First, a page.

Regarding David's answers to my questions:

Example 1: 12 volt source with 0 ohm circuit, current = infinity

Example 2: 480 volt source with 0 ohm circuit, current = infinity

Looks like ohm's law has gone out the window. Raising the voltage saw no corresponding increase in current.

Ohm's law at the extreme edge of theory fails.

Crossman gary,

No, you are still not grasping Ohm's law. Ohm's law does NOT say that increasing the voltage in the circuit will increase the current in the circuit. What Ohm's law says is "the current through a conductor between two points is directly proportional to the potential difference or voltage across the two points, and inversely proportional to the resistance between them." In other words, both the potential and resistance are acting on the current at the same time.

If the potential is zero, then current cannot flow in the circuit, and it does not matter what the resistance is. The resistance can be anywhere from zero (short circuit) and infinity (open circuit) and the current in the circuit will always be zero.

If the potential is not zero, but is constant, then a change of the impedance in the circuit will change the current in the circuit. The impedance can anywhere from infinity (open circuit,) where zero current will flow, to zero (short circuit) where infinite current will flow.

Lets take an example of an "ideal" adjustable potential source (with no internal impedance,) an adjustable impedance source, and "ideal" conductors completing the circuit. Lets say we start the source at 480V, and the load at 1 Ohm. The current will be 480 Amps. Now lets reduce the voltage to 120V, the current will be 120 Amps. Now, reduce the load from 1 Ohm, to 0.25 Ohm - the load current will go up to 480 Amps, and if we then return the voltage to 480V, the current will go up to 1920 Amps.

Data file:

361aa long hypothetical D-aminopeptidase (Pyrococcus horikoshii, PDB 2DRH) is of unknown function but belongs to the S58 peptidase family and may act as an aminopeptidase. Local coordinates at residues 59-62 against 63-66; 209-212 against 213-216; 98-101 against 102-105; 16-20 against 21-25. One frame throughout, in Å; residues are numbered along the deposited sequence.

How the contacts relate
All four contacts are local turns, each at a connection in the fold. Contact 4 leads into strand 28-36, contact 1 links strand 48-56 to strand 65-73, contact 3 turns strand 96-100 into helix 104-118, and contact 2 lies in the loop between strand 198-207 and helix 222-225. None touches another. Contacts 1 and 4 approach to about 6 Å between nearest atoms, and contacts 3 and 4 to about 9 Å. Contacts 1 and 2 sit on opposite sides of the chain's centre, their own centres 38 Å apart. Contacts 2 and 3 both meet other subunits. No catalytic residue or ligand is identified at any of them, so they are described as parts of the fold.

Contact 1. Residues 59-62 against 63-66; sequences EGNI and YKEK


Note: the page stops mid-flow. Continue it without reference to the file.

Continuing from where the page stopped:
Now with the voltage still at 480V, lets drop the load to 0.001 Ohms. The current will become 480,000 Amps. If the load drops to 0.0000023 Ohms, then the current will become approx. 208,695,000 Amps. If at this point, we then reduce the voltage to 120V, the current becomes 52,173,913 Amps. If from this point, we keep lower the impedance, the current will continue to rise, until we reach 0 ohms (short circuit) and the current flowing in the circuit will be infinite. If we then change the voltage again, changing if from 120V to 75V, the current will not change, because ohm's law says the current will be proportional to the voltage AND inversely proportional to the resistance. Since the 0 ohms resistance has not changed, the current has not changed. This is in keeping with Ohms law, not in contradiction to Ohms law.

And finally, if we take our circuit in its current state, 75Volts and 0 ohms impedance, with infinite current flowing, and turn the voltage down to zero, the current in the circuit will be zero. Both parts of Ohm's law must be applied to any circuit - the proportionality to the voltage and the inverse proportionality to the impedance.